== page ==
I’ve stumbled upon the term “T-shaped professional” for the first time on Stanford University website a few years ago and it instantly helped me realize why I constantly felt the need to learn something new (my mother was beginning to worry I was just escaping reality by jumping from one educational experience to another).
The term is closely associated with the pioneering design firm IDEO and their CEO Tim Brown who said in one of his interview
“We look for people who are so inquisitive about the world that they’re willing to try to do what you do. We call them ‘T-shaped people.’ They have a principal skill that describes the vertical leg of the T — they’re mechanical engineers or industrial designers. But they are so empathetic that they can branch out into other skills, such as anthropology, and do them as well. They are able to explore insights from many different perspectives and recognize patterns of behavior that point to a universal human need. That’s what you’re after at this point — patterns that yield ideas.” (Fast Company, 2012)
Eventually the term got picked by educational institutions and large firms looking for professionals who have deep knowledge in their field of specialization and yet are capable and willing to learn other skills/explore fields that may become part of their work/study for various reasons.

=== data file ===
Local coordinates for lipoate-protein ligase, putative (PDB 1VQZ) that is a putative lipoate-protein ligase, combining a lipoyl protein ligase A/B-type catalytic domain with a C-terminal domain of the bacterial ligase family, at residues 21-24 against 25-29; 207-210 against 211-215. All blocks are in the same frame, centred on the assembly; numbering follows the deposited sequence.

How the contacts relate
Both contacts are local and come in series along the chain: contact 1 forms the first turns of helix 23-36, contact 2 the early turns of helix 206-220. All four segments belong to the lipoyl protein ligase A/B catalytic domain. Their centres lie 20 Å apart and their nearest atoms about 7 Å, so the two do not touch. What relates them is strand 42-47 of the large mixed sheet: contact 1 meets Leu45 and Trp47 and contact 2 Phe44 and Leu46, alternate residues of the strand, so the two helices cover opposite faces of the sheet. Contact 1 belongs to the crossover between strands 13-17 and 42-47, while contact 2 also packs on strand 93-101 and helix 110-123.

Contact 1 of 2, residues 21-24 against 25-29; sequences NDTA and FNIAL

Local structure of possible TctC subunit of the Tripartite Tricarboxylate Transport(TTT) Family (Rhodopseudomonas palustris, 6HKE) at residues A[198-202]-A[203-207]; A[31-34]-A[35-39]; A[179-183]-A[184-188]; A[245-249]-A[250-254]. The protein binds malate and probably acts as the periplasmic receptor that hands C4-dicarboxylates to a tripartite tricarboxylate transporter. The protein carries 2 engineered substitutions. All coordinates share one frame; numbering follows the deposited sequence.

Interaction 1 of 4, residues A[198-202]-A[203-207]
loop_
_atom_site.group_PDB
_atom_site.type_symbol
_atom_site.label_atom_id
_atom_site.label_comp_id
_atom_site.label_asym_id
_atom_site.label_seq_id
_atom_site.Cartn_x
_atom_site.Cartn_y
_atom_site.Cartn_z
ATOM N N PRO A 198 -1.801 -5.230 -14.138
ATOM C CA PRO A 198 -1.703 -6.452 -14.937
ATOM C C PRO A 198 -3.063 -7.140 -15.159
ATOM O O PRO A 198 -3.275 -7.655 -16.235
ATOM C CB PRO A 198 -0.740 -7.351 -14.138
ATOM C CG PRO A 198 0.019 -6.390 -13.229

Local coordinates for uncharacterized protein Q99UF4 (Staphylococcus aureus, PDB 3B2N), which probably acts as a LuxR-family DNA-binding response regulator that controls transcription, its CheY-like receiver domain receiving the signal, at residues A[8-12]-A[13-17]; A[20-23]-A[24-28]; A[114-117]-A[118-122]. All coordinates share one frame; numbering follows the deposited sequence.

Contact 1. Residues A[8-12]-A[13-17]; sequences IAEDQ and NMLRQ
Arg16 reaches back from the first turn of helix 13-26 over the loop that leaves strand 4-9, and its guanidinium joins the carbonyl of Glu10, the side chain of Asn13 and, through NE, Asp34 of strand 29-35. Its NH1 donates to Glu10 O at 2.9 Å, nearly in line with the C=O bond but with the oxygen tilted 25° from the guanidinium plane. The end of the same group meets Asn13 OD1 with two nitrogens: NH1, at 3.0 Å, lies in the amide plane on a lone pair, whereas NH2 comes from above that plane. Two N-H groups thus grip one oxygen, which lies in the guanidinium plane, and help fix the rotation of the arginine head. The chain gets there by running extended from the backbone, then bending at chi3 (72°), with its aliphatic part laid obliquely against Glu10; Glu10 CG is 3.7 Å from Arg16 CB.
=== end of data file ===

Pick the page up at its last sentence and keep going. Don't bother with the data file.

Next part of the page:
Below is a graph that captures well what T-Shaped professionals are about:
My longest academic stint (a combined BA/MA) was in the field of Linguistics – the leg of my “T”. It was substantial, very rigorous, and gave me a solid foundation for the rest of my academic and professional endeavors. Linguistics is a highly structural, analytical, logical scientific field that requires commitment to many hours of work to understand how languages evolved and became what they are. It’s time consuming, requires a lot of memorization and at times can be very boring. I decided to change fields and never pursued a career in linguistics after graduation, but everything I do is and will always be about understanding structures, analyzing patters, and finding root and cause of changes of different phenomena. Everything I added on top of the leg of my “T” was not as deep, not as time and effort consuming and can change if I switch professional fields or jobs. Linguistics stay and always will.